This week at Comixology, Dynamite has a big sale on their "Greatest Hits," and as you might expect from the title, there's a lot of really good stuff in there. So good, in fact, that you probably don't need me to tell you about it --- being able to grab twelve issues of American Flagg for nine bucks, for example, is probably something that you already know is a good idea.
But if you're on the hunt for a buried treasure and you've got a spare picture of Abraham Lincoln burning a hole in your pocket, then you need to do yourself a favor and pick up Jeff Parker and Marc Laming's Kings Watch, one of the best (and most underrated) crossovers of the past few years.
Costume design is one of the great strengths of the superhero genre, a way to establish distinctive visual shorthand for a character and reveal key details about concept, purpose, and personality. But which is the best superhero costume of all time? This month, we’re asking you to decide, by voting up your favorites and voting down the rest. When we have your votes, we’ll compile a list of the greatest super-costumes of all time.
For our seventh day of polls, we're looking at the designs of some of the most celebrated pulp heroes ever to grace the comics page. They don't have to have originated in comics, or to have originated in the pulp era, and they don't have to wear a domino mask or a red scarf or a gun belt. But it does look pretty cool when they do. Or does it?
Of all the comics that could indulge in one of my beloved Holiday Specials, Flash Gordon seems like a pretty unlikely candidate. I mean, now that I think of it, if comics can give us that story where Superboy gets caught up in the Christmas Spirit and decides to get the Legion of Super-Heroes to hunt down the star that the Magi followed to the manger and ends up rescuing a race of alien bird-people from a flood in what can only very charitably be called a miracle, I guess you can wring a little holiday cheer out of just about anything. Still, the adventures of three humans trapped in an alien empire full of tree monsters and beast-men doesn't quite seem like it would easily lend itself to the spirit of the season.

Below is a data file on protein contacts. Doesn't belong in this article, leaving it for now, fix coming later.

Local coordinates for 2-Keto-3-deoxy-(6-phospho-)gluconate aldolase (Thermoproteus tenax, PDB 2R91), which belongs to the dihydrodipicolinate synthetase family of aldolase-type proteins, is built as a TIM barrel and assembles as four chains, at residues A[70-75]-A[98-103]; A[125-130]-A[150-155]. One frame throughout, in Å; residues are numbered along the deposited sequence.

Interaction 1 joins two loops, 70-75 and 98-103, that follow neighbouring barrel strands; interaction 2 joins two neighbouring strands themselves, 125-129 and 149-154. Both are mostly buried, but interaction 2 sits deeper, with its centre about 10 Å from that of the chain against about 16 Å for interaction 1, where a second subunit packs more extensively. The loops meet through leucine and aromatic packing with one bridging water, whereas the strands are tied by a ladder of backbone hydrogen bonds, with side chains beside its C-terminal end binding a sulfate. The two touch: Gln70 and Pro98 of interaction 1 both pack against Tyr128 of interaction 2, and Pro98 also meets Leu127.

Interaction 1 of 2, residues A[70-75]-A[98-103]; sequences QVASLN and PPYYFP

And yet, that's exactly what the folks at Dynamite have done with the new Flash Gordon Holiday Special one-shot, and while I could not possibly be more in the target audience for this thing -- my interest in space adventure is only outstripped by my love of Christmas -- it's well worth picking up.
Annuals get a bad rap. I'm pretty sure it's because they formed the core of some truly terrible crossovers starting in the '90s -- lookin' at you here, Bloodlines -- but there's nothing congenitally wrong with them. In their purest form, annuals are just extra comics, and since we all like comics, that ought to be something to get excited about. And in the case of Dynamite's Flash Gordon Annual 2014, we've got something worth getting excited about.
Flash Gordon is already one of my favorite books on the stands, and this week's Annual continues that trend by providing a fantastic roster of great stories -- including a solo tale for Dale Arden that needs to be made into an ongoing series yesterday.